Page:A Lady's Cruise in a French Man-of-War.djvu/61

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trive to live in peace, instead of finding in differing faith a new occasion for enmities, as has been the case even in Polynesian isles. But is it not grievous that, when at length "the people who sat in darkness have seen a great light," it should not shine upon them in one undivided ray?

The people of this lonely isle are especially interesting, because they, and the inhabitants of Aniwa—a much smaller isle in the same region—are of a totally different race from those on the other isles composing the New Hebrides—the latter being Papuans, and these Malays, whose ancestors drifted all the way from Tonga in a canoe. Though their colour has darkened, they retain the dialect and the hair of their race.

Every one on board has treasures of some sort from Fotuna—especially very beautifully painted native cloth. I think some of the patterns are almost more artistic than those of the Fijians. Like theirs, these are principally geometrical; and in addition to the black and red dyes which are there used, the artists of Fotuna introduce a good deal of yellow. The printing is done in the same manner, the raised pattern being carefully designed with strips of cocoa-rib or bamboo on wooden blocks, on which the colour is stamped. It is the same principle as that of our printing-types, and was known in Polynesia long before the art of printing was invented in Europe.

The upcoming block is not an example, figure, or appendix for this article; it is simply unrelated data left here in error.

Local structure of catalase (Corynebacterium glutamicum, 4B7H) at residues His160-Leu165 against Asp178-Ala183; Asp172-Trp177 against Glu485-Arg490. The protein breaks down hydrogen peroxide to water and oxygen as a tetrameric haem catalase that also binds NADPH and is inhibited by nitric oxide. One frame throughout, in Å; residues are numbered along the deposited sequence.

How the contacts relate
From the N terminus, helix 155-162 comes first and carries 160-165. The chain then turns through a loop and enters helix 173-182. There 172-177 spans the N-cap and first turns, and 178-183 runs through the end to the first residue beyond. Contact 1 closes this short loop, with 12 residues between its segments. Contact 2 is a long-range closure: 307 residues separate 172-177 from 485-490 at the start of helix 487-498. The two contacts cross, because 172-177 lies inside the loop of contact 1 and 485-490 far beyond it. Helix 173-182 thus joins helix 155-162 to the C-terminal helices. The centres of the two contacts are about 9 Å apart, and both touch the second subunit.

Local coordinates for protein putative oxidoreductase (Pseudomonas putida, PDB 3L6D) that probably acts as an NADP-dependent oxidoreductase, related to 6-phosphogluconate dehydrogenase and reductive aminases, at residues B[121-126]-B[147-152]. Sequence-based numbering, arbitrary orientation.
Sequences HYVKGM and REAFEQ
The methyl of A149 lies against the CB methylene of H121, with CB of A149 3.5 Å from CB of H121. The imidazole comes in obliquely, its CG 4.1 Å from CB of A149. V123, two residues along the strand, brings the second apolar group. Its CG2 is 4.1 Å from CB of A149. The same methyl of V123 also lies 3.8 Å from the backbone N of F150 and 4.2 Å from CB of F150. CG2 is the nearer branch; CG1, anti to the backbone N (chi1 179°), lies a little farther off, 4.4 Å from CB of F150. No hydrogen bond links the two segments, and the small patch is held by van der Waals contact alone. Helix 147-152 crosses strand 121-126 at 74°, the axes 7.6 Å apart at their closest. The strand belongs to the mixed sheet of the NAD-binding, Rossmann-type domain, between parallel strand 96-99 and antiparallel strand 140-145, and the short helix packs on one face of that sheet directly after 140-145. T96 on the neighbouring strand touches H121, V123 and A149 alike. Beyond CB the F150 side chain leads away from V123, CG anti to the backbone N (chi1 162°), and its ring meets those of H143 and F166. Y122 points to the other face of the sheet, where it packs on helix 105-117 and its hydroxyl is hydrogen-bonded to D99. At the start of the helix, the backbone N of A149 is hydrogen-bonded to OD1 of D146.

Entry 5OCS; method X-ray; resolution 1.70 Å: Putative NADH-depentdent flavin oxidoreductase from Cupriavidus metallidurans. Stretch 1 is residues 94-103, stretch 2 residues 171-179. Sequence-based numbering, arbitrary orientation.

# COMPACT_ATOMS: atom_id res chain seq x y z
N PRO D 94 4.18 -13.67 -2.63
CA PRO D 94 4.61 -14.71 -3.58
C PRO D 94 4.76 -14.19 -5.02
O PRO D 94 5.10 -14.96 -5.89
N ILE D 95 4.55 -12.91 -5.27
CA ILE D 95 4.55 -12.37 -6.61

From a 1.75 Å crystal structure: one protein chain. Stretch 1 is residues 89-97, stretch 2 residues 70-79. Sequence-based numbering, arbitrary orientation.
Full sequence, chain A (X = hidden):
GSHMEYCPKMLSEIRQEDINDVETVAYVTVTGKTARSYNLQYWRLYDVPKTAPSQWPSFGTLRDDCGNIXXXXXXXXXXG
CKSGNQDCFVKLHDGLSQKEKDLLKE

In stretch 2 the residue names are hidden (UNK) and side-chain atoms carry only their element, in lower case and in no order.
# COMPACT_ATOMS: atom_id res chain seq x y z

The most remarkable productions of Fotuna and some of its neighbouring isles are gigantic cocoa-nuts, more than double the ordinary size. They are immensely prized as drinking-cups. Many are 18 inches in circumference after the husk has been removed. The largest grow on the isle of Niufau, which is described as being merely the rim of a great crater, from which smoke sometimes rises, and which is incrusted with sulphur. Apparently the warmth of the soil agrees with all vegetation; for the isle is exceedingly fertile, and the cocoa-nuts are the wonder and envy of all beholders.

I confess I should not care to live on one of these smouldering volcanoes. There are a good many such, scattered about the Pacific—and occasionally one subsides altogether. For instance,